Adventures with the Daylight Machine

So this year is the first year I’ve started my garden from seed. I’ve previously bought organic seedlings from my local garden store. At $3-5 each – while they are wonderful, they are nowhere near economical. So in 2011 when I found myself on a tighter budget than ever, it only made sense to start from scratch.

The first problem: gorgeous catalogs from Comstock Ferre, Baker Creek, John Scheeper’s Kitchen Garden Seeds, Seed Savers Exchange and more. I’m sure every gardener suffers from I-want-one-of-everything-itis, but this was my first experience. I made a fairly conservative budget of $50. I even stuck to it – within $5. I also had to limit my choices of veg. We rent a home that has fairly limited garden space – so even though I want to grow prolific beds of squash and garlic… not going to happen this year. Our soil is also largely shaded… so most of the veg will be in one sunny spot in containers. I knew I wanted many kinds of tomatoes and peppers – easy to do in containers. I was gifted a few different kinds of beans and greens in a seed swap. The addition of a few herbs and some free onions completed the plan.

The second problem: lack of knowledge. I will be the first to admit – I am a total n00b at this. I was not about to put blood, sweat and tears into this massive project, only to have it fail and THEN find out that I could have avoided the disaster. Luckily, Comstock Ferre does not just sell fantastic heirloom seeds, but they also happen to host workshops. And they happen to be only half an hour from my house. And they happened to have a seed starting workshop in mid-March. Sometimes things just work out.

The third problem: equipment. You can spend hundreds of dollars on an indoor light setup. And – lets face it – this is New England, a.k.a. the land of the April Nor’easter. Needless to say, my plants aren’t going outside until six weeks from the last frost. I am hoping to get them outside around Memorial Day. We have a fairly chilly basement/workshop, which was to be the place for our grand experiment. This is really the area of this where I am most proud – and most frugal. I saved egg cartons, cardboard tubes from toilet paper and paper towels, arugula and strawberry containers, and yogurt/sour cream containers for months. I spent $10 on disposable foil food containers with plastic lids to use as humidity domes for the tomatoes and peppers. I also found a vendor on eBay that built custom heating mats.

Then there’s the light. Have I mentioned Señor SK is a tinkerer? (Did “workshop” give it away?) In his younger days, he built a projector to show movies on the side of his house for friends. He happened to have a metal halide fixture, transformer and capacitor leftover. One trip to Home Depot for a new bulb, sheet metal, pine 2″ x 3″ x 8″s and soil and we were in business.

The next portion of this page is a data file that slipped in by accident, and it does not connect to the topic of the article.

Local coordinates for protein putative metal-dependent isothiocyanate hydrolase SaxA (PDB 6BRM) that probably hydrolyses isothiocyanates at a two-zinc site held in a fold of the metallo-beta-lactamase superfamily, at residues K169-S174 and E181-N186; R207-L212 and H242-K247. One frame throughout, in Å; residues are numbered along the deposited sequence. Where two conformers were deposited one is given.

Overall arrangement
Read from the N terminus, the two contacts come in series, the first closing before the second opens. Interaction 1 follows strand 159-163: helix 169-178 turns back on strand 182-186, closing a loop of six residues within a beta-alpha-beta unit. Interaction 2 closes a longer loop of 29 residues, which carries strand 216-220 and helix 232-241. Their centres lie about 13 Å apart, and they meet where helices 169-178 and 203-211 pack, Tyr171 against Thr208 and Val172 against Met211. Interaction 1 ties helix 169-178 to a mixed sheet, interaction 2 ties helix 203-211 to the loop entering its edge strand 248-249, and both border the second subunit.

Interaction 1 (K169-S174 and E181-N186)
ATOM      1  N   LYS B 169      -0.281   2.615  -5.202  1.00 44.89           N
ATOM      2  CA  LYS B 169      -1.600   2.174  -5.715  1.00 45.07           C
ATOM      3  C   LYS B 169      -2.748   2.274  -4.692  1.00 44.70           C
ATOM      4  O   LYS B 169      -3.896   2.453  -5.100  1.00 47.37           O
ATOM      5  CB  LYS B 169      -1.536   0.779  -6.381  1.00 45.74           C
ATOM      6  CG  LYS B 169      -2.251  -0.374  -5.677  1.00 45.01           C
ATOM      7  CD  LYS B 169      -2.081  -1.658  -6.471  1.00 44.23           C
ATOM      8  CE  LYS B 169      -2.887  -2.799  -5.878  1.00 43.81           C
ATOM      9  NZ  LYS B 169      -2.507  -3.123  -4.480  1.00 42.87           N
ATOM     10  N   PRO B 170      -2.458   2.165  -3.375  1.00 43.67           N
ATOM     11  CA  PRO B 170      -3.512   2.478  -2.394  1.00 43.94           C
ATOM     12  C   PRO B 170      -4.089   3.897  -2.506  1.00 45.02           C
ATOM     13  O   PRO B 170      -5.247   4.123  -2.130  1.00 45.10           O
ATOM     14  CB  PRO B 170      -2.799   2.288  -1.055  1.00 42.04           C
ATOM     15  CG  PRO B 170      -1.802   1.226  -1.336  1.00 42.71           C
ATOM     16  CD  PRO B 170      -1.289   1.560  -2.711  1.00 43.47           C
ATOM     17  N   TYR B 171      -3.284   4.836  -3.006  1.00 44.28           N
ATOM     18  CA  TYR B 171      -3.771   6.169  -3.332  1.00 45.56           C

It's not pretty, but its functional.

Total Cost: Approximately $150. For initial outlay – all things we can use next year (except the cardboard and some of the seeds) – not bad.

Oh, have I mentioned why we call it the Daylight Machine?

Hard to capture in a picture, but this is with the regular lights off.

Future plans:

  • Once the heating mat comes in, start the rest of the seeds. The only reason the tomatoes are thriving is that my parents lovingly lent me a heating pad to keep them warm in the interim.
  • Planting: onions and chard in a whiskey barrel planter or two. Spinach in a dresser drawer bed. Peppers and basil and tomatoes and basil together in respective whiskey barrel planters. Dill and Cucumbers in the cucumber bed. Beans and Rosemary (and more Chard) planted in something I’m not quite sure of yet, but probably near the fence so they can use it to grow vertically. Speaking of beans – Comstock Ferre suggested rolling them in inoculant to grow. Really necessary? Thoughts?

Anyway, welcome to my grand experiment. I’ll keep you posted. If anyone has any suggestions – feel free to chime in!

4 thoughts on “Adventures with the Daylight Machine

  1. Peter

    I have a lot of hardier greens already planted outside. They can handle the cold, and give me a big jump on the season. I think inoculant is useful, and they say to wet the legumes and roll them in it before planting, but when I forget I just sprinkle it over the rows. My peas and beans do pretty well. Good for you to set up such a nice incubator.

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